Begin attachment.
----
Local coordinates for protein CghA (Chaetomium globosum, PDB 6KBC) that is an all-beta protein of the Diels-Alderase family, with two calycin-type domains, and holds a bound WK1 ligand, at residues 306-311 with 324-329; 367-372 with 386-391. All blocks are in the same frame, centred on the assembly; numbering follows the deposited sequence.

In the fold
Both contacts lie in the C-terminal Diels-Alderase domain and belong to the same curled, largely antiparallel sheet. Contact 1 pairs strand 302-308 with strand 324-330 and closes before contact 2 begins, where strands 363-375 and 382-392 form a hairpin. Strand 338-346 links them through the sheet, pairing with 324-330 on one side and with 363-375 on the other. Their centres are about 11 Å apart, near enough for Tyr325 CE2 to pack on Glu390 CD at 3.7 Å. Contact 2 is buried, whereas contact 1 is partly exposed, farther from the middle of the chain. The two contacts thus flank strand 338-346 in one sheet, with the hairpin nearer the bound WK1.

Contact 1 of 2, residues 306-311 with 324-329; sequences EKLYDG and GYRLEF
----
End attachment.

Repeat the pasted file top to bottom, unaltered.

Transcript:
Local coordinates for protein CghA (Chaetomium globosum, PDB 6KBC) that is an all-beta protein of the Diels-Alderase family, with two calycin-type domains, and holds a bound WK1 ligand, at residues 306-311 with 324-329; 367-372 with 386-391. All blocks are in the same frame, centred on the assembly; numbering follows the deposited sequence.

In the fold
Both contacts lie in the C-terminal Diels-Alderase domain and belong to the same curled, largely antiparallel sheet. Contact 1 pairs strand 302-308 with strand 324-330 and closes before contact 2 begins, where strands 363-375 and 382-392 form a hairpin. Strand 338-346 links them through the sheet, pairing with 324-330 on one side and with 363-375 on the other. Their centres are about 11 Å apart, near enough for Tyr325 CE2 to pack on Glu390 CD at 3.7 Å. Contact 2 is buried, whereas contact 1 is partly exposed, farther from the middle of the chain. The two contacts thus flank strand 338-346 in one sheet, with the hairpin nearer the bound WK1.

Contact 1 of 2, residues 306-311 with 324-329; sequences EKLYDG and GYRLEF